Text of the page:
2: Audit the content. The content you publish on your blog should be held to a high standard. In fact, guest posts should if anything be held to a higher standard than the posts you write. You need all of the content on your site to be as high quality as possible.
While you’re at it, you should also take a look into the publication history of the author. Make sure they have a bit of name recognition. At the very least, make sure that when you search their name, the content that comes up is of similarly high quality.
Most of all, make sure the content you publish is not copied or stolen from another source. Posting a guest written piece may not penalize you, but publishing stolen content most definitely will.
3: Audit any links. Before you publish a piece of content on your blog, pay special attention to the links. Every link should fall into one of three categories. First are the best, high quality links you want to leave in. These go to reputable sites and may be left as followed links if you want.
Second are the links that aren’t quite as recognizably high quality. Maybe the destination page is alright, but you don’t know it. Maybe the page is good but the rest of the site is more questionable. Maybe it’s fine, but you just don’t want to pass PageRank in its direction. In these cases, keep the link and nofollow it, or remove it entirely.
Third are the bad links, shoehorned in either as self-promotion on the part of the guest author or obviously spam. Remove these entirely, if you want to accept the guest post at all. These links can be grounds to reject a post.
4: Require an author bio. Since you’re not flagging the post as written by a guest author, you need to make it look as though the author contributes regularly. Typically, this means an author bio box at the bottom of the page. Link to an author hub with rel=”author” code, as a central index for any posts written and accepted by that author.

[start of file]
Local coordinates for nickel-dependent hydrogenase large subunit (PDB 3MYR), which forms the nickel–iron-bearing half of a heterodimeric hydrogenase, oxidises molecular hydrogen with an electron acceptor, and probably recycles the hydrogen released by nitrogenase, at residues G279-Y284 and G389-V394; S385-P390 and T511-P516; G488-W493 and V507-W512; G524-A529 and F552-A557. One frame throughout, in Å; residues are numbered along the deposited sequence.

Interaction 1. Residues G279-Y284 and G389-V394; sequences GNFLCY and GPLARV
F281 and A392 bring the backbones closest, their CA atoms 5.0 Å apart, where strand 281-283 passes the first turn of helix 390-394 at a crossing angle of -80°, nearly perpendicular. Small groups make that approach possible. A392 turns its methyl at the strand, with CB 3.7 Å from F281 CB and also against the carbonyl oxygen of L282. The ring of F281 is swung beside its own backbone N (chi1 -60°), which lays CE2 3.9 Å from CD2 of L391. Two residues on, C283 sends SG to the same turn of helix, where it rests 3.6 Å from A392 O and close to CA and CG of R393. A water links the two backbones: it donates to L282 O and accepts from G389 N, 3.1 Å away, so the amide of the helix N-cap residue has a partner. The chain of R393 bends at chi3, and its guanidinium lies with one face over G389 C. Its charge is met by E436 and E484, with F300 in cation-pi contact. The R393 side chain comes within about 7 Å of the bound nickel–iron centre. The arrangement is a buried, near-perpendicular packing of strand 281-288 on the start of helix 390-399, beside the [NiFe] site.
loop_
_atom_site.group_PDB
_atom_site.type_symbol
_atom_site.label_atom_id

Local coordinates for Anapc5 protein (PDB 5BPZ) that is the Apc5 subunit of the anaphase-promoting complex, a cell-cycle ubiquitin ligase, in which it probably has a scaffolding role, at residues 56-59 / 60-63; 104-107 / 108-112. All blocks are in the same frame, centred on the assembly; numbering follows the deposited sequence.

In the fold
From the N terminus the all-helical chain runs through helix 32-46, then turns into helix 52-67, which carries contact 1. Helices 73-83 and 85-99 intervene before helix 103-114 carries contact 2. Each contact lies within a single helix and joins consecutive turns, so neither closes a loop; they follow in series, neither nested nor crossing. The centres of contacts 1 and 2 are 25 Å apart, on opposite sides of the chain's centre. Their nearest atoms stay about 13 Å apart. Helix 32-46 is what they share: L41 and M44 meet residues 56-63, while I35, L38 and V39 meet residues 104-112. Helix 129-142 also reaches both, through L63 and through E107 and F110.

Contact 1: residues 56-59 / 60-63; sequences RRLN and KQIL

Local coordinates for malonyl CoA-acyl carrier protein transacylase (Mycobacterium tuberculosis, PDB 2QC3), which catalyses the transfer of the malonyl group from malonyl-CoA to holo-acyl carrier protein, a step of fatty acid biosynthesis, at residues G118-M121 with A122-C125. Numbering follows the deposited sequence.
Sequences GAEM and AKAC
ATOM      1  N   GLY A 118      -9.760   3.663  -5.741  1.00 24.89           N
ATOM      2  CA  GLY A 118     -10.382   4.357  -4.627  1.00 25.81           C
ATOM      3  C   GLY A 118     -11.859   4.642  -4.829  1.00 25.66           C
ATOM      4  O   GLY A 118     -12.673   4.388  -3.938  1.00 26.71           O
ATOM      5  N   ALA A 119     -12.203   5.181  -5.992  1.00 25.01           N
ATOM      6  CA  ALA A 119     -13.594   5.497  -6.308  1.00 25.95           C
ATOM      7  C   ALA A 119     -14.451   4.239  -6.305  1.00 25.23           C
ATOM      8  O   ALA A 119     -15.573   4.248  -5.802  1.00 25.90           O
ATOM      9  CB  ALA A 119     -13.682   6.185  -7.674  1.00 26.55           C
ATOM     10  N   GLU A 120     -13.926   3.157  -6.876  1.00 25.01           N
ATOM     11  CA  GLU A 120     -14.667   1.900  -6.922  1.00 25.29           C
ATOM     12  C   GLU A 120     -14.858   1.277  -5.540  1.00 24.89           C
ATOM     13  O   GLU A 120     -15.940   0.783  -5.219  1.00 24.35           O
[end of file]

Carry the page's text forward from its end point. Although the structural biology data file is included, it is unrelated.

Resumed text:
5: Invite well-known guest bloggers. Every industry has their prolific writers. Identify them and invite them to write for your site. They might have an old post just waiting for a home, or they might have an idea begging for a place. They’ll be great for name recognition.
6: Don’t be afraid to say no. You’re never in so desperate a situation that you can’t afford to say no to a guest blogger. Their post needs to fit with your site and meet your quality standards. If it doesn’t, tell them, tell them why, and give them a chance to fix it. If they can’t, or if they disappear, you have no reason to post the article.
7: Don’t create author accounts on a whim. Author accounts are inroads to your site, and you should never create them for your guest authors. Only create them for in-house writers, and even then, only if you’re not running everything through a central CMS. Typically, everything can be published under a central admin account, and the author bio box serves as identification.
8: Own the content. No matter who writes the content, the moment it’s posted on your blog, you need to own it. Make this clear in your guest post submission guidelines or contract. Any time an author maintains control over content on your site is a liability. Don’t let it happen.